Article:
Impeachment witness: Trump’s actions ‘worse’ than any prior president

A legal scholar testifying at the first House Judiciary Committee impeachment hearing on Wednesday says that President Donald Trump’s actions are “worse than the misconduct of any prior president.”

“The President’s serious misconduct, including bribery, soliciting a personal favor from a foreign leader in exchange for his exercise of power, and obstructing justice and Congress are worse than the misconduct of any prior president, including what previous presidents who faced impeachment have done or been accused of doing,” Michael Gerhardt, a North Carolina University law professor, said in his written statement to the committee.

LIVE UPDATES: Judiciary Committee holds first impeachment hearing

Gerhardt is one of four legal scholars testifying Wednesday at the public hearing that marks an important shift in the Democratic impeachment process following the report issued by the House Intelligence Committee on Tuesday detailing their allegations against Trump in his dealings with Ukraine and obstruction of Congress.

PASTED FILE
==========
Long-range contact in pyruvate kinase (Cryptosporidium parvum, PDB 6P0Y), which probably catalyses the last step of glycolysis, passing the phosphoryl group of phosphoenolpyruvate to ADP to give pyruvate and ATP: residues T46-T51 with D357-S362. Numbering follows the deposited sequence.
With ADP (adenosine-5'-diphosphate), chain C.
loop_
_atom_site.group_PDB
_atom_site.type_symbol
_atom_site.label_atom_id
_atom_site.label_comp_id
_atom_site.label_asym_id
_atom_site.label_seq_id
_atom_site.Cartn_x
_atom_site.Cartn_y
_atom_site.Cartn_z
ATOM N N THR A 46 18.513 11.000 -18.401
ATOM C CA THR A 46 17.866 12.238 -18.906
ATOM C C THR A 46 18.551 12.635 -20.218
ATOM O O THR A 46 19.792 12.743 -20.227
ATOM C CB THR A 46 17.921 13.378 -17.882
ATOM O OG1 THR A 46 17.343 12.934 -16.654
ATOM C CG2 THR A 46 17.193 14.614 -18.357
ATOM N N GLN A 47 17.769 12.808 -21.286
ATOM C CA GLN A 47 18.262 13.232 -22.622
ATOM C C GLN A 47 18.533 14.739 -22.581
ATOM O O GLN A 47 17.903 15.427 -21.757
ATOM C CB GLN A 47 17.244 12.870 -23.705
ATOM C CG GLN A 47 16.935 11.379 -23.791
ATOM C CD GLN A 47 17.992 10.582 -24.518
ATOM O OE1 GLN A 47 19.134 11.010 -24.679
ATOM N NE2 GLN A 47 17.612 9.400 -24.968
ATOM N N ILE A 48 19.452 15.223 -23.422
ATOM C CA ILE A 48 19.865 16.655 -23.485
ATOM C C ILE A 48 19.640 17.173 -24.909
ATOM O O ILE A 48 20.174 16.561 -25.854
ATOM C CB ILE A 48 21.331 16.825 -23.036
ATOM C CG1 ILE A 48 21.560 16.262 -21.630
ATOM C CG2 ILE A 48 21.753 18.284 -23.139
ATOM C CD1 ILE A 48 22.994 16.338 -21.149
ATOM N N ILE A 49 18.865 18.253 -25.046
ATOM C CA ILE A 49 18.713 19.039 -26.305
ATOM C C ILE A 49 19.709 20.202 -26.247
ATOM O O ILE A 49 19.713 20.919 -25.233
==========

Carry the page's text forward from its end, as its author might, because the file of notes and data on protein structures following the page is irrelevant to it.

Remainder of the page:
The first Judiciary hearing is an academic one to set the stage for the committee’s expected drafting of articles of impeachment against the President. Three of the legal professors invited by Democrats — Harvard University’s Noah Feldman, Stanford University’s Pamela Karlan and Gerhardt — all plan to testify that Trump committed impeachable offenses.

Jonathan Turley, the George Washington University law professor who is the Republican witness, will argue that Democrats failed to meet that standard with their investigation into Trump.

“I am concerned about lowering impeachment standards to fit a paucity of evidence and an abundance of anger,” Turley said in his written statement. “If the House proceeds solely on the Ukrainian allegations, this impeachment would stand out among modern impeachments as the shortest proceeding, with the thinnest evidentiary record, and the narrowest grounds ever used to impeach a president.”

The move to the Judiciary Committee is also expected to ratchet up the partisan temperature in the committee room, as the committee has some of the most vocal partisans in Congress on both sides of the aisle.

Republicans are expected to raise a number of procedural objections during the hearing to protest the inquiry.

Democrats, meanwhile, plan to make the Ukraine investigation a focal point of the questioning of the academic witnesses. But several Democratic sources say to expect discussion of former special counsel Robert Mueller’s report to come up as well, which they hope will exhibit a pattern of behavior showing Trump abused his power in office.

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